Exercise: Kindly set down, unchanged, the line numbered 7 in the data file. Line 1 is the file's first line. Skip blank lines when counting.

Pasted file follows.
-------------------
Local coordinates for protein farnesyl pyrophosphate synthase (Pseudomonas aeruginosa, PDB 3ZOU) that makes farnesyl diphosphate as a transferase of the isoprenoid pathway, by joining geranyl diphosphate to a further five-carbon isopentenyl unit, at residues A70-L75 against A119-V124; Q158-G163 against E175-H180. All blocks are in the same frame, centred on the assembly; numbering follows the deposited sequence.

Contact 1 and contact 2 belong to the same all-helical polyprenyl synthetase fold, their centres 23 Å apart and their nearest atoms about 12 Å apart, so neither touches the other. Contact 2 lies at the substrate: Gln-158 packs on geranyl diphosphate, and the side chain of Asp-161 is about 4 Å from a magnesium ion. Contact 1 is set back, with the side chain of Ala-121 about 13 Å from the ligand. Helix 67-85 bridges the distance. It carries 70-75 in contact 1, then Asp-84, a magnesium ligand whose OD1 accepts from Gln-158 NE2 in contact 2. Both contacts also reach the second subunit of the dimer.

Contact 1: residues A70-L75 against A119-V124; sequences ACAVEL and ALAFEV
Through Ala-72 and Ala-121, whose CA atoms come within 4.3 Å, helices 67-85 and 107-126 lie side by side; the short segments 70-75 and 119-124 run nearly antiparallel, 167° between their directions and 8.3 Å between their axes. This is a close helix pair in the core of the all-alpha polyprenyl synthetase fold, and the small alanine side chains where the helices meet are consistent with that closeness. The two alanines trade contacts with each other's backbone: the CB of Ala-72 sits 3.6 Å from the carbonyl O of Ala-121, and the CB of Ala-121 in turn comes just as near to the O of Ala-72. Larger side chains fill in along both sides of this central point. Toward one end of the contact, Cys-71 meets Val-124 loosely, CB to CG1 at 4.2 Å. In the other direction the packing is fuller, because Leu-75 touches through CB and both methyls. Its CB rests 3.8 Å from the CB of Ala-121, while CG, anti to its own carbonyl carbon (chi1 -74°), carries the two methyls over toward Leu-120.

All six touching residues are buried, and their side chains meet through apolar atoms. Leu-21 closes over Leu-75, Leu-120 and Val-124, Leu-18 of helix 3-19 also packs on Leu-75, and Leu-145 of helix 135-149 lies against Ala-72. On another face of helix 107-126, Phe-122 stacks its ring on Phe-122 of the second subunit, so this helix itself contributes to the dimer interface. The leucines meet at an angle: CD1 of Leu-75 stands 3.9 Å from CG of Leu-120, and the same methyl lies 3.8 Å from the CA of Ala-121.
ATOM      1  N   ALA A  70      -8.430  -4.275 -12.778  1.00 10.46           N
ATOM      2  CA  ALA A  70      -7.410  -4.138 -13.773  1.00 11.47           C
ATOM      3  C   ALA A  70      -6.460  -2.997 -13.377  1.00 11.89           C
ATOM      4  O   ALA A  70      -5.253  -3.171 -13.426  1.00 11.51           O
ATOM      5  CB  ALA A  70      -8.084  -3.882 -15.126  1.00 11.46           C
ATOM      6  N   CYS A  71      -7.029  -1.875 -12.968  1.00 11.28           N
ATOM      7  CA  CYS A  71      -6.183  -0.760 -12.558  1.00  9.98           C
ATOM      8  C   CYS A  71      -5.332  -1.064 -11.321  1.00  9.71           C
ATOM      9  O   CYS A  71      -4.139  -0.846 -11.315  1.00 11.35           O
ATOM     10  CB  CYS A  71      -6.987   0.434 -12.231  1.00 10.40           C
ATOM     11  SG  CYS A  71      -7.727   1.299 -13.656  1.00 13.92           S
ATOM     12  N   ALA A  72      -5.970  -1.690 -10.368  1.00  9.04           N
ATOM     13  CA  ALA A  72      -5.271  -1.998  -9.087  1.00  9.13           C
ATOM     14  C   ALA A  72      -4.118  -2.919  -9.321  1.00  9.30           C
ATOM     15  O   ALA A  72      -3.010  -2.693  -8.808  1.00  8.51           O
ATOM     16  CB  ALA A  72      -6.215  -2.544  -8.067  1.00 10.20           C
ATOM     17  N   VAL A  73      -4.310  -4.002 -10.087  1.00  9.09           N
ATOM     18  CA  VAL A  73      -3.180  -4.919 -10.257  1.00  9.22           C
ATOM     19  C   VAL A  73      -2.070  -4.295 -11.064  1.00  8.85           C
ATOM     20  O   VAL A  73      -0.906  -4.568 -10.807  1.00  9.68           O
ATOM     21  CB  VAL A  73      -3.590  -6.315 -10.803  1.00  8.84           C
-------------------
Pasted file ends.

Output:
ATOM      2  CA  ALA A  70      -7.410  -4.138 -13.773  1.00 11.47           C